Progress on the game was a bit slow at first due to some unforeseen circumstances, which put one of our group members out of commission. As a result we ended up assigning aspects of the project to focus on based on what we were more familiar and comfortable with. Sarah and I would focus on the story and text of the game, while helping with code, while PJ would focus on the coding while helping with the story. To this end, we created a collaborative google doc for the story section of the game, which was nice as it gave the entire group the ability to view and edit the same document. However, there is unfortunately no easy google doc for coding, and the nature of coding makes it difficult to work simultaneously. So we decided to try and focus on our areas separately before coming together for a meeting the night before to be able to work together in the same geographical location, which would allow us to combine our disparate parts into a whole product. To this end I have written an outline as well as a chunk of the actual dialogue, mapped with pseudo-code.
The idea for our game was inspired by another Game Called The Stanley Parable, which despite being a 3d game with a navigable environment, bears remarkable similarities to the text adventures of old. The game features a narrator who describes the player’s actions before they happen. However the player is always given multiple options, including doing the opposite of what the narrator describes. The idea is that it challenges the traditional conceptions of a game, where there is a defined win point and when the game tells you to do things, you generally assume that by accomplishing them you will eventually win. However this game has no win state, but merely multiple endings, most of them bad. The same principles were applied to our game, as we decided that the narrator would actually have the worst interests of the player character at heart, and thus by following what is the perceived path to victory, the player will be working directly against his own interests.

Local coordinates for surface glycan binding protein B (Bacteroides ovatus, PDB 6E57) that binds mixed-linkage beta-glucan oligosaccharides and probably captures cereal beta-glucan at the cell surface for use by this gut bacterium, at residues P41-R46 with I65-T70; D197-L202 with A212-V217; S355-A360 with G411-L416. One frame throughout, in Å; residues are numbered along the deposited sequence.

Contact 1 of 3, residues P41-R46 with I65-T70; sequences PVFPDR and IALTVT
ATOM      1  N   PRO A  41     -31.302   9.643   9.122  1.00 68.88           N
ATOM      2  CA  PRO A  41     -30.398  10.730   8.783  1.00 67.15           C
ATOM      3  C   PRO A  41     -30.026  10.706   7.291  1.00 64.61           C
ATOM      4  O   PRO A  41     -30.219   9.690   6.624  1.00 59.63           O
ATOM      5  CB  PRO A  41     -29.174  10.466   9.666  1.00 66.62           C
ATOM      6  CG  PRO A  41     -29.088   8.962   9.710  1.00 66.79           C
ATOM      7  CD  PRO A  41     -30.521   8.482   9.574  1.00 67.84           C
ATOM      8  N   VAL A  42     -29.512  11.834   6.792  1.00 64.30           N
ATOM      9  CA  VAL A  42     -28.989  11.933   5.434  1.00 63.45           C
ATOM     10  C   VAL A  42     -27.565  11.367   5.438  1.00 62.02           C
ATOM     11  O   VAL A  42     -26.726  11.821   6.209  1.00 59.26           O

The narrator of Stanley Parable
This approach to the game allowed us to purposely mess with the ideas of encoding/decoding, as we encoded information that was purposely meant to be interpreted the wrong way, as since the player is assuming control of a character with 0 motivation or backstory, so that it is easier to empathize with. Then we provided the player with a path to follow, and given the tactical lack of other leads or details to grab onto, we hope that the player makes incorrect assumptions. This in particular is what makes this type of communication so interesting, since in a traditional piece of writing, the reader has no agency, and can only follow the path the author has designed. Whereas in a text game the roles are changed since while the creator can design and lay out a narrative or path, the agency belongs to the player of the game, who can choose to follow or subvert the game designer’s narrative.